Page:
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Anne Line

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Saint Anne Line
Forty Martyrs of England and Wales
Born 1567, Essex
Died 27 February 1601, Tyburn
Venerated in Roman Catholic Church
Beatified 15 December 1929 by Pope Pius XI
Feast 30 August

Saint Anne Line (1567 – 27 February 1601) was an English martyr who was executed during the reign of Elizabeth I for harbouring a priest. She was born in 1567,[1] the second daughter of Heigham, Esq., of Essex, a strict Calvinist, and was, together with her brother William, disinherited for converting to Catholicism. Some time before 1586, she married Roger Line, a young Catholic who had been disinherited for the same reason. Roger Line and William Heigham were arrested together while attending Mass, and were imprisoned, fined, and finally banished. Roger Line went to Flanders, where he received a small allowance from the King of Spain, part of which he sent regularly to his wife until his death around 1594.[citation needed]

Around the same time, Father John Gerard, S.J. opened a house of refuge for hiding priests, and put the newly-widowed Anne Line in charge of it, despite her ill health. By 1597, this house had become insecure, so another was opened, and Anne Line was, again, placed in charge. On 2 February 1601, Fr. Francis Page was saying Mass in the house managed by Anne Line, when men arrived to arrest him. The priest managed to slip into a special hiding place, prepared by her and afterwards to escape, but she was arrested, along with two other laypeople.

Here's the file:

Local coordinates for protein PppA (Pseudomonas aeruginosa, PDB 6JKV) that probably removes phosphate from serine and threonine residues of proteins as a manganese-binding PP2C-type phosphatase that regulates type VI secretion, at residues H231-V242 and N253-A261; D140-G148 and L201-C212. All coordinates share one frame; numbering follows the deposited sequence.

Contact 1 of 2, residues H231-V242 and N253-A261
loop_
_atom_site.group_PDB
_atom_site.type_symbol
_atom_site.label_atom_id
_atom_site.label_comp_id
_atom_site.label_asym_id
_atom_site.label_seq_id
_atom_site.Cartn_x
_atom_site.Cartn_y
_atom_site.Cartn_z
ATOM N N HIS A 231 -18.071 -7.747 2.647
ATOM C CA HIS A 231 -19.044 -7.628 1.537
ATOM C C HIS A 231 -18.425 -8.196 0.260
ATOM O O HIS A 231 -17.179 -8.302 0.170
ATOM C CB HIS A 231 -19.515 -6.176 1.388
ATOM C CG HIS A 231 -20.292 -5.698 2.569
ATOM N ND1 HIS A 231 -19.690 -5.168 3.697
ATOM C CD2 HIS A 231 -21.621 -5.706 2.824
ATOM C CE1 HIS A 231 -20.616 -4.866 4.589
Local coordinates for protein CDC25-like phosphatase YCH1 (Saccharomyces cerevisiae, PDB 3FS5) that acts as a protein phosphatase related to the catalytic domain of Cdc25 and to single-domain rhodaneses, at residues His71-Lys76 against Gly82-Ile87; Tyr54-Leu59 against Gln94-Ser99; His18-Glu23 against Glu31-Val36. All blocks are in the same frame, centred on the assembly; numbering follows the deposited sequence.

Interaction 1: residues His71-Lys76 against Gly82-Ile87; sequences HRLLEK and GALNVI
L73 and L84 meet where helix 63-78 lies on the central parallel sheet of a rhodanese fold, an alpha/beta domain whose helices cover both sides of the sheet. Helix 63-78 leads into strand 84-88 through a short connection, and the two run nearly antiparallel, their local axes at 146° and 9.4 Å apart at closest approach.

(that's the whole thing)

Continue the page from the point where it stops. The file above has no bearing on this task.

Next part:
She was tried at the Old Bailey on 26 February 1601. She was so weak that she was carried to the trial in a chair. She told the court that so far from regretting having concealed a priest, she only grieved that she "could not receive a thousand more." Sir John Popham, the judge, sentenced her to hang the next day at Tyburn.

Anne Line was hanged on 27 February 1601. She was executed immediately before two priests, Fr. Roger Filcock, and Fr. Mark Barkworth, though, as a woman, she was spared the disembowelling that they endured. At the scaffold she repeated what she had said at her trial, declaring loudly to the bystanders: "I am sentenced to die for harbouring a Catholic priest, and so far I am from repenting for having so done, that I wish, with all my soul, that where I have entertained one, I could have entertained a thousand."

It has been argued (by John Finnis and others) that Shakespeare's poem The Phoenix and the Turtle was written shortly after her death to commemorate Anne and Roger Line and that it allegorically takes the form of a Catholic requiem for the couple.[citation needed]

Anne Line was beatified by Pope Pius XI on 15 December 1929. She was canonised by Pope Paul VI on 25 October 1970, as one of the Forty Martyrs of England and Wales. Her feast day, along with that of the other thirty-nine martyrs, is on 25 October. However, in certain Catholic dioceses of England & Wales, such as the Diocese of Leeds, she shares a feast day with fellow female martyr saints, Margaret Clitherow and Margaret Ward on 30 August.

Her name is sometimes misspelled as Ann Line.

Source Edit

  1. Kathy Lynn Emerson, A Who's Who of Tudor Women, retrieved 22-12-09

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